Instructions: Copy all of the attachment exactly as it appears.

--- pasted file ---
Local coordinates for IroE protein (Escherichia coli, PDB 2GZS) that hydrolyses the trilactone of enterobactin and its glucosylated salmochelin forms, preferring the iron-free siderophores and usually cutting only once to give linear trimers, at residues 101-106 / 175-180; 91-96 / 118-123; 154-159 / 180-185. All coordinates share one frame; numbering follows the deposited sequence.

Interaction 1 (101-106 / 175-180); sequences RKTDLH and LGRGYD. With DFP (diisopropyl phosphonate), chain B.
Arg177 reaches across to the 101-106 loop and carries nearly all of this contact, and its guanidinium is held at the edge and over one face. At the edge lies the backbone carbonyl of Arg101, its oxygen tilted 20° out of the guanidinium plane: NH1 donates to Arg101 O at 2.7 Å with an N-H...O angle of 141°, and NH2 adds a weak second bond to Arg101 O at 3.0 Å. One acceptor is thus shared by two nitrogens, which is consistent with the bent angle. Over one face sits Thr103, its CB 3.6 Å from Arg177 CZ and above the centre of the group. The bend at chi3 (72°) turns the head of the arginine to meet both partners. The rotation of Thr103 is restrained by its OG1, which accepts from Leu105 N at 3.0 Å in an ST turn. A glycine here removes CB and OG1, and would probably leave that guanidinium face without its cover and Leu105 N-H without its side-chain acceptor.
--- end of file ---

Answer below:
Local coordinates for IroE protein (Escherichia coli, PDB 2GZS) that hydrolyses the trilactone of enterobactin and its glucosylated salmochelin forms, preferring the iron-free siderophores and usually cutting only once to give linear trimers, at residues 101-106 / 175-180; 91-96 / 118-123; 154-159 / 180-185. All coordinates share one frame; numbering follows the deposited sequence.

Interaction 1 (101-106 / 175-180); sequences RKTDLH and LGRGYD. With DFP (diisopropyl phosphonate), chain B.
Arg177 reaches across to the 101-106 loop and carries nearly all of this contact, and its guanidinium is held at the edge and over one face. At the edge lies the backbone carbonyl of Arg101, its oxygen tilted 20° out of the guanidinium plane: NH1 donates to Arg101 O at 2.7 Å with an N-H...O angle of 141°, and NH2 adds a weak second bond to Arg101 O at 3.0 Å. One acceptor is thus shared by two nitrogens, which is consistent with the bent angle. Over one face sits Thr103, its CB 3.6 Å from Arg177 CZ and above the centre of the group. The bend at chi3 (72°) turns the head of the arginine to meet both partners. The rotation of Thr103 is restrained by its OG1, which accepts from Leu105 N at 3.0 Å in an ST turn. A glycine here removes CB and OG1, and would probably leave that guanidinium face without its cover and Leu105 N-H without its side-chain acceptor.